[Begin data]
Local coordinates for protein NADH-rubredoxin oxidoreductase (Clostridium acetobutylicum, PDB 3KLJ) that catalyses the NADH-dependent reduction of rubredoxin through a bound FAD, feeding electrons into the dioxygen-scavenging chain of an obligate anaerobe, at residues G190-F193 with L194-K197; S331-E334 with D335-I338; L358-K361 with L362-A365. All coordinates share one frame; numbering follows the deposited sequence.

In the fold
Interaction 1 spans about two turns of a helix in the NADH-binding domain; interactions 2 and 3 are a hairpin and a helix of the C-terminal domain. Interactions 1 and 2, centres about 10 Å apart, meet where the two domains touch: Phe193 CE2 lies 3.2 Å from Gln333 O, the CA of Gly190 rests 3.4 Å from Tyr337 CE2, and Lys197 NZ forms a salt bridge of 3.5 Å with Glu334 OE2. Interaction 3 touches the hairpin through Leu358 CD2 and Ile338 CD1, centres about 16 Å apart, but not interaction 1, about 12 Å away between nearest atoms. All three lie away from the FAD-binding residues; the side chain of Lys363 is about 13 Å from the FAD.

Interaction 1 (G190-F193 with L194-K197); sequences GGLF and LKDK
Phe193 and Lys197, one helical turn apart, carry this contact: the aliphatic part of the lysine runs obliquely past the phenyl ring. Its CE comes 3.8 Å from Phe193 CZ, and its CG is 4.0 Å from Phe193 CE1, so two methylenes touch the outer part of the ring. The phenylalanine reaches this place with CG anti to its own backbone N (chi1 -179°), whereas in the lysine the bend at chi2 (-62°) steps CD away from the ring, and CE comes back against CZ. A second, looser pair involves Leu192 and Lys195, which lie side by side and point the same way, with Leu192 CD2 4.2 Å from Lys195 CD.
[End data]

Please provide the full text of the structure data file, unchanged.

Local coordinates for protein NADH-rubredoxin oxidoreductase (Clostridium acetobutylicum, PDB 3KLJ) that catalyses the NADH-dependent reduction of rubredoxin through a bound FAD, feeding electrons into the dioxygen-scavenging chain of an obligate anaerobe, at residues G190-F193 with L194-K197; S331-E334 with D335-I338; L358-K361 with L362-A365. All coordinates share one frame; numbering follows the deposited sequence.

In the fold
Interaction 1 spans about two turns of a helix in the NADH-binding domain; interactions 2 and 3 are a hairpin and a helix of the C-terminal domain. Interactions 1 and 2, centres about 10 Å apart, meet where the two domains touch: Phe193 CE2 lies 3.2 Å from Gln333 O, the CA of Gly190 rests 3.4 Å from Tyr337 CE2, and Lys197 NZ forms a salt bridge of 3.5 Å with Glu334 OE2. Interaction 3 touches the hairpin through Leu358 CD2 and Ile338 CD1, centres about 16 Å apart, but not interaction 1, about 12 Å away between nearest atoms. All three lie away from the FAD-binding residues; the side chain of Lys363 is about 13 Å from the FAD.

Interaction 1 (G190-F193 with L194-K197); sequences GGLF and LKDK
Phe193 and Lys197, one helical turn apart, carry this contact: the aliphatic part of the lysine runs obliquely past the phenyl ring. Its CE comes 3.8 Å from Phe193 CZ, and its CG is 4.0 Å from Phe193 CE1, so two methylenes touch the outer part of the ring. The phenylalanine reaches this place with CG anti to its own backbone N (chi1 -179°), whereas in the lysine the bend at chi2 (-62°) steps CD away from the ring, and CE comes back against CZ. A second, looser pair involves Leu192 and Lys195, which lie side by side and point the same way, with Leu192 CD2 4.2 Å from Lys195 CD.